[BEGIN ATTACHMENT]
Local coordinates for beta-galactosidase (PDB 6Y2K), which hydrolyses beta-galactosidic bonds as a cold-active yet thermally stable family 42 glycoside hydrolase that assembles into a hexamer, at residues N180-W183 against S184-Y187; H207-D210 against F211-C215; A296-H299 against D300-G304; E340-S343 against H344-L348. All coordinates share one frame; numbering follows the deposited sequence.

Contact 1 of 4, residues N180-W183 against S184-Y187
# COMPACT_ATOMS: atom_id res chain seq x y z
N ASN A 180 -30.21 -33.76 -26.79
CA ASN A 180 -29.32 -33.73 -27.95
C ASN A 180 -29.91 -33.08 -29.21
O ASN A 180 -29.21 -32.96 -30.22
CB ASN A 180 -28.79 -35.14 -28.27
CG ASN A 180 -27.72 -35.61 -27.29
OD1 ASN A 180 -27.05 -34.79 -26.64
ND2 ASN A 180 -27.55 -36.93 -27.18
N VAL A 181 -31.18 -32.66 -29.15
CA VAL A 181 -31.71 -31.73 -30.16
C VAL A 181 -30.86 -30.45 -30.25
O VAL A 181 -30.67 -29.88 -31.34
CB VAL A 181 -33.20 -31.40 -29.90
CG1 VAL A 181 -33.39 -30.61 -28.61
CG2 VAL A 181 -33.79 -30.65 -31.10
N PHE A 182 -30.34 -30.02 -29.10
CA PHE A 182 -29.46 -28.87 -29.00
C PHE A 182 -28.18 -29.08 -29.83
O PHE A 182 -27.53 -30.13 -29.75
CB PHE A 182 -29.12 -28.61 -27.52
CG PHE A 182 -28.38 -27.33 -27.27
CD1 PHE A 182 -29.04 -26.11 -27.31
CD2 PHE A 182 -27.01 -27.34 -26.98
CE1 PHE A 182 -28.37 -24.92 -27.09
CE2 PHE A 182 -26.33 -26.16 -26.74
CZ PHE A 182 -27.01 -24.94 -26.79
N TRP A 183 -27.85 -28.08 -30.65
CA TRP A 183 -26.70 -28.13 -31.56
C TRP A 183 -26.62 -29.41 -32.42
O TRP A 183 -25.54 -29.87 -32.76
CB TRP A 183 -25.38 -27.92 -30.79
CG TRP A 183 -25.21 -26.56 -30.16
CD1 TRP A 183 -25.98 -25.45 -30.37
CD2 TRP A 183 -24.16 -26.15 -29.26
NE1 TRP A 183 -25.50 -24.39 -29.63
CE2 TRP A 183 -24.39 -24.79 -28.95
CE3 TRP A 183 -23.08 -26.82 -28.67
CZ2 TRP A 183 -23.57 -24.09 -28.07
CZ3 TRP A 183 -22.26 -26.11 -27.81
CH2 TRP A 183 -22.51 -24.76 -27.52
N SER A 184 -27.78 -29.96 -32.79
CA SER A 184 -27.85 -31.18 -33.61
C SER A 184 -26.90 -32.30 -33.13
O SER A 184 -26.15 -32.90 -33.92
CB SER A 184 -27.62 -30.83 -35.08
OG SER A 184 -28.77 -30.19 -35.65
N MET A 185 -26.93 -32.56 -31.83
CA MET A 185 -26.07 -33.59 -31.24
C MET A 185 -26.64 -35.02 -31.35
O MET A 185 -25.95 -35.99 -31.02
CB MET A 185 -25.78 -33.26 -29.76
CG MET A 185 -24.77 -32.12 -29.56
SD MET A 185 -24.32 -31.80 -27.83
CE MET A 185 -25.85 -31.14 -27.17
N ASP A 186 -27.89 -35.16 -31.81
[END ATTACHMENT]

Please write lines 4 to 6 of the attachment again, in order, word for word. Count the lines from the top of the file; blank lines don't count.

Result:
N ASN A 180 -30.21 -33.76 -26.79
CA ASN A 180 -29.32 -33.73 -27.95
C ASN A 180 -29.91 -33.08 -29.21